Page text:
This year, the city also will begin studying a large capital improvement project that inevitably will be required in coming years, Roach said: a new water plant.

The city currently has two water plants. The oldest was built in 1924 and added to in 1955. The second plant was built in 1968.

"They are wearing out and are undersized," Roach said.

He predicted the study of the city's pumping facilities and capacity for future needs may take three years.

"It's a very serious process, a very serious study and a very serious investment," he said. "We're not in dire straits now, but we're not going to wait until we are."

Sander concurred with that assessment. "We need more water capability all over town," he said.

He also has been pushing along a plan to build a new community center and possibly a new library. The city is waiting for the Jackson School District to decide whether to become a partner in the projects.

"Once they decide what direction they want to go, then we will react accordingly," Sander said. "If they wish to partner, we will research it. If they don't, we'll have to regroup."

Dr. Ron Anderson, superintendent of the school system, said the district will finish its plans this month or in February.

The schools will begin developing a comprehensive school improvement plan at the end of this month with the help of a consultant, Dr. Al Rowe.

No school construction is scheduled this year, but the district will begin looking at the possible need for an elementary school in the northeast part of the city and an addition to Jackson Middle School.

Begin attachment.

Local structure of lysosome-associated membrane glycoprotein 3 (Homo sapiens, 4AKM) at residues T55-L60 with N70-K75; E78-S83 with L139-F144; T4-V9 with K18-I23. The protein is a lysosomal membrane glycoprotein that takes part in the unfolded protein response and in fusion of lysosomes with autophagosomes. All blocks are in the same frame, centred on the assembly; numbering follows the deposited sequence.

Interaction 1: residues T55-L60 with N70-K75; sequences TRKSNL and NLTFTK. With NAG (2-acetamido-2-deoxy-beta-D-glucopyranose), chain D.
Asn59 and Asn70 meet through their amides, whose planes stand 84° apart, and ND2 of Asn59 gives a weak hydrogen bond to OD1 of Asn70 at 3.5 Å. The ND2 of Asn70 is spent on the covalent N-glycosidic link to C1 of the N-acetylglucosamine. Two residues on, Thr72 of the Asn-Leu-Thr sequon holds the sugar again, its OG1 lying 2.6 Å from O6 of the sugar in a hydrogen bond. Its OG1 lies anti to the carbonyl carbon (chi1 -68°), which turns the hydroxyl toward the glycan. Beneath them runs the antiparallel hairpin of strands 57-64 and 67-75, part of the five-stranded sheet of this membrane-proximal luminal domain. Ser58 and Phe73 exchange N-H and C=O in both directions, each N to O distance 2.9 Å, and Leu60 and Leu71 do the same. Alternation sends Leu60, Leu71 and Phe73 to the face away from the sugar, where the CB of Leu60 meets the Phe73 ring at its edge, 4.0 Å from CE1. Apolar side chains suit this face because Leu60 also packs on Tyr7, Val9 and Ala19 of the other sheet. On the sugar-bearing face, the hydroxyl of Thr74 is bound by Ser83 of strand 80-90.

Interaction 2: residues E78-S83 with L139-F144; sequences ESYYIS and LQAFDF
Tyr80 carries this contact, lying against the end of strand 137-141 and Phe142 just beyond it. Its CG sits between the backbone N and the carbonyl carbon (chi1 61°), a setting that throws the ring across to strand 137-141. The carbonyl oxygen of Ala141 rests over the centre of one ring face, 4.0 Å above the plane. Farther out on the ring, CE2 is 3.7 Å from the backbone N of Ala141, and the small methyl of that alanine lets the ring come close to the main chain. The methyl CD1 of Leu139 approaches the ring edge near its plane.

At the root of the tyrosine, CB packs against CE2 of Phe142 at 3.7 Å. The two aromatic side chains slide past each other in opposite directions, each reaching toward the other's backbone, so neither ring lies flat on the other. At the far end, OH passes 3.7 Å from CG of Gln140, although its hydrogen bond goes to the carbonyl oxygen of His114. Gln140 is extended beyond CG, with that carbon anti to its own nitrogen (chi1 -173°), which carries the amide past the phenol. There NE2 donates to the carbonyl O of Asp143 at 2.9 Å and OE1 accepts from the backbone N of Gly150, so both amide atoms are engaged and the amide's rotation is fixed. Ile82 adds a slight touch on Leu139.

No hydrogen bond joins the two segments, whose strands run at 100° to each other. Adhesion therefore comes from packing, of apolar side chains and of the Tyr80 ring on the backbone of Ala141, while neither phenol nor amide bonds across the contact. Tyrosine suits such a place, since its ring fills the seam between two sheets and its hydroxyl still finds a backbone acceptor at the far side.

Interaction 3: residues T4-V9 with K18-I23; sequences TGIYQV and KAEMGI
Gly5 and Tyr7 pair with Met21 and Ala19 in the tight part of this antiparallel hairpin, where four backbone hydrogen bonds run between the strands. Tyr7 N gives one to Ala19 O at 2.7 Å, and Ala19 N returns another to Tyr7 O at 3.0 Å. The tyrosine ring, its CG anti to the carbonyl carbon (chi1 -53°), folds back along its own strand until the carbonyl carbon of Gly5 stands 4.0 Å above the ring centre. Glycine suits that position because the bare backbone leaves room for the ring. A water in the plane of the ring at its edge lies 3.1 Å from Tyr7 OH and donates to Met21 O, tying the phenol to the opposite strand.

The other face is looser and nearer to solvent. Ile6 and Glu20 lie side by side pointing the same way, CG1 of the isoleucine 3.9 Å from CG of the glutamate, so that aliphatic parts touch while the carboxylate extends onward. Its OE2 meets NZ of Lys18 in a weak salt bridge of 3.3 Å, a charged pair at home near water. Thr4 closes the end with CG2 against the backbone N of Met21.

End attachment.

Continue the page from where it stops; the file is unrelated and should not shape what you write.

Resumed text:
Residents' priorities

Jackson residents who were asked placed the community center high on their priorities for the city. Retiree Marti Strickland would use the center for indoor walking. Jackson has gyms, she said, "but people have to pay and some people don't have the money."

But, Strickland cautions, funding projects may be a problem.

"I don't know where they would get the money without raising taxes, and nobody wants them to raise taxes," she said.

Uptown merchant Irmgard Siemer wishes the city took better care of weeds along the streets uptown but acknowledges, "There are growing pains in this city. A lot of infrastructure needs to be taken care of, and we all have to be a little bit patient."

A resident for 31 years, Siemer is glad her family moved to Jackson from St. Louis and doesn't mind the heavy growth the city is undergoing. "That's part of the program," she said. "If we don't lose that certain aura that's always been around Jackson, growth is good. You can't stand still."

Nineteen-year-old Roy Kunz, a pizza parlor manager trainee, lives outside Jackson but spends much time in town. He often uses city parks for playing basketball and baseball and for swimming.